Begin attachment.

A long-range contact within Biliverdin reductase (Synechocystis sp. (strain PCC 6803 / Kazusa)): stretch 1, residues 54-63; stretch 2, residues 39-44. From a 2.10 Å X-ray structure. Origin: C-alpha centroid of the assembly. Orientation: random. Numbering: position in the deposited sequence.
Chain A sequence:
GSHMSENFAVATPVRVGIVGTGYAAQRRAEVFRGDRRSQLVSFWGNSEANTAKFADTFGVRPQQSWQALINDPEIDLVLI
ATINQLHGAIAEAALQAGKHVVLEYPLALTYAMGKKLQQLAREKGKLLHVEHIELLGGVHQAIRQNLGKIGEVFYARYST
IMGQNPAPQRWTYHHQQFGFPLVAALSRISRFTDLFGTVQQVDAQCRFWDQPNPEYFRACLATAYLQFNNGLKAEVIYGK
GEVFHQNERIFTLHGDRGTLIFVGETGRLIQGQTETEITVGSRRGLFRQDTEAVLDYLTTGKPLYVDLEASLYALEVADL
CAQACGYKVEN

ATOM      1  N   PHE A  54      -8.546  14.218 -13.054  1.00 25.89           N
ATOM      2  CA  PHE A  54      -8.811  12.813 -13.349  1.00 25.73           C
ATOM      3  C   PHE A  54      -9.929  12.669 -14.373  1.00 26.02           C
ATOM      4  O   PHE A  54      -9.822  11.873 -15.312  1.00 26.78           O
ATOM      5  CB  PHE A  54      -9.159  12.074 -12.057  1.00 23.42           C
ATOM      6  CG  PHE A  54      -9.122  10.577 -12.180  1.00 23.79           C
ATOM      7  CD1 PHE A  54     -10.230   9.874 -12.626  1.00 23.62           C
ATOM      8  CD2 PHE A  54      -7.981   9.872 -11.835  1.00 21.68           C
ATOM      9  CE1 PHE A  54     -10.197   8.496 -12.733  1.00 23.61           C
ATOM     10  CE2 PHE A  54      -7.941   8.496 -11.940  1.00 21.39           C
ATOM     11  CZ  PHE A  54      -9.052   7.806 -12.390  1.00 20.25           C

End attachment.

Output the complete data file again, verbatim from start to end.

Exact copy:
A long-range contact within Biliverdin reductase (Synechocystis sp. (strain PCC 6803 / Kazusa)): stretch 1, residues 54-63; stretch 2, residues 39-44. From a 2.10 Å X-ray structure. Origin: C-alpha centroid of the assembly. Orientation: random. Numbering: position in the deposited sequence.
Chain A sequence:
GSHMSENFAVATPVRVGIVGTGYAAQRRAEVFRGDRRSQLVSFWGNSEANTAKFADTFGVRPQQSWQALINDPEIDLVLI
ATINQLHGAIAEAALQAGKHVVLEYPLALTYAMGKKLQQLAREKGKLLHVEHIELLGGVHQAIRQNLGKIGEVFYARYST
IMGQNPAPQRWTYHHQQFGFPLVAALSRISRFTDLFGTVQQVDAQCRFWDQPNPEYFRACLATAYLQFNNGLKAEVIYGK
GEVFHQNERIFTLHGDRGTLIFVGETGRLIQGQTETEITVGSRRGLFRQDTEAVLDYLTTGKPLYVDLEASLYALEVADL
CAQACGYKVEN

ATOM      1  N   PHE A  54      -8.546  14.218 -13.054  1.00 25.89           N
ATOM      2  CA  PHE A  54      -8.811  12.813 -13.349  1.00 25.73           C
ATOM      3  C   PHE A  54      -9.929  12.669 -14.373  1.00 26.02           C
ATOM      4  O   PHE A  54      -9.822  11.873 -15.312  1.00 26.78           O
ATOM      5  CB  PHE A  54      -9.159  12.074 -12.057  1.00 23.42           C
ATOM      6  CG  PHE A  54      -9.122  10.577 -12.180  1.00 23.79           C
ATOM      7  CD1 PHE A  54     -10.230   9.874 -12.626  1.00 23.62           C
ATOM      8  CD2 PHE A  54      -7.981   9.872 -11.835  1.00 21.68           C
ATOM      9  CE1 PHE A  54     -10.197   8.496 -12.733  1.00 23.61           C
ATOM     10  CE2 PHE A  54      -7.941   8.496 -11.940  1.00 21.39           C
ATOM     11  CZ  PHE A  54      -9.052   7.806 -12.390  1.00 20.25           C